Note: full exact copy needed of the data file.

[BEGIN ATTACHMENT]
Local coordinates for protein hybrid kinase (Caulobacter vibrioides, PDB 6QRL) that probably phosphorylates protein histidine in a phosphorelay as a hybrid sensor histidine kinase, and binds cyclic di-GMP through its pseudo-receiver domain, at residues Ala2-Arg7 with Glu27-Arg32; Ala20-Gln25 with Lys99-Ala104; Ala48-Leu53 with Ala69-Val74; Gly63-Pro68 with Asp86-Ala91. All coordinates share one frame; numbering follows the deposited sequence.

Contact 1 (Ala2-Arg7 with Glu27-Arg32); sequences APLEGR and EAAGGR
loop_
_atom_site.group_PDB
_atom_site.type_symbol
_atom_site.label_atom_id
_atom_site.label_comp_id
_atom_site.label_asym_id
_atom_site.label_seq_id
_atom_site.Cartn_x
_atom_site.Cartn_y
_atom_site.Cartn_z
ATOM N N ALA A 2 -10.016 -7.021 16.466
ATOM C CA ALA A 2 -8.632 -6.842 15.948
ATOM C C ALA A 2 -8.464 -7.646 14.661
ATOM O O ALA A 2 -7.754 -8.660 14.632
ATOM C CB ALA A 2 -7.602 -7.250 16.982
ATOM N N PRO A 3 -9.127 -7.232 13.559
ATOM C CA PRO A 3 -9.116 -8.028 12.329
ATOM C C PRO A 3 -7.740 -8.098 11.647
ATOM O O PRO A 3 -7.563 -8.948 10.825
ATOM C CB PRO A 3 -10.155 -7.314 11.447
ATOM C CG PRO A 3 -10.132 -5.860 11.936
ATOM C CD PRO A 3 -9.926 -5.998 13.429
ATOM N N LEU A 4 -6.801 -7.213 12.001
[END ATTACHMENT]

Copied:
Local coordinates for protein hybrid kinase (Caulobacter vibrioides, PDB 6QRL) that probably phosphorylates protein histidine in a phosphorelay as a hybrid sensor histidine kinase, and binds cyclic di-GMP through its pseudo-receiver domain, at residues Ala2-Arg7 with Glu27-Arg32; Ala20-Gln25 with Lys99-Ala104; Ala48-Leu53 with Ala69-Val74; Gly63-Pro68 with Asp86-Ala91. All coordinates share one frame; numbering follows the deposited sequence.

Contact 1 (Ala2-Arg7 with Glu27-Arg32); sequences APLEGR and EAAGGR
loop_
_atom_site.group_PDB
_atom_site.type_symbol
_atom_site.label_atom_id
_atom_site.label_comp_id
_atom_site.label_asym_id
_atom_site.label_seq_id
_atom_site.Cartn_x
_atom_site.Cartn_y
_atom_site.Cartn_z
ATOM N N ALA A 2 -10.016 -7.021 16.466
ATOM C CA ALA A 2 -8.632 -6.842 15.948
ATOM C C ALA A 2 -8.464 -7.646 14.661
ATOM O O ALA A 2 -7.754 -8.660 14.632
ATOM C CB ALA A 2 -7.602 -7.250 16.982
ATOM N N PRO A 3 -9.127 -7.232 13.559
ATOM C CA PRO A 3 -9.116 -8.028 12.329
ATOM C C PRO A 3 -7.740 -8.098 11.647
ATOM O O PRO A 3 -7.563 -8.948 10.825
ATOM C CB PRO A 3 -10.155 -7.314 11.447
ATOM C CG PRO A 3 -10.132 -5.860 11.936
ATOM C CD PRO A 3 -9.926 -5.998 13.429
ATOM N N LEU A 4 -6.801 -7.213 12.001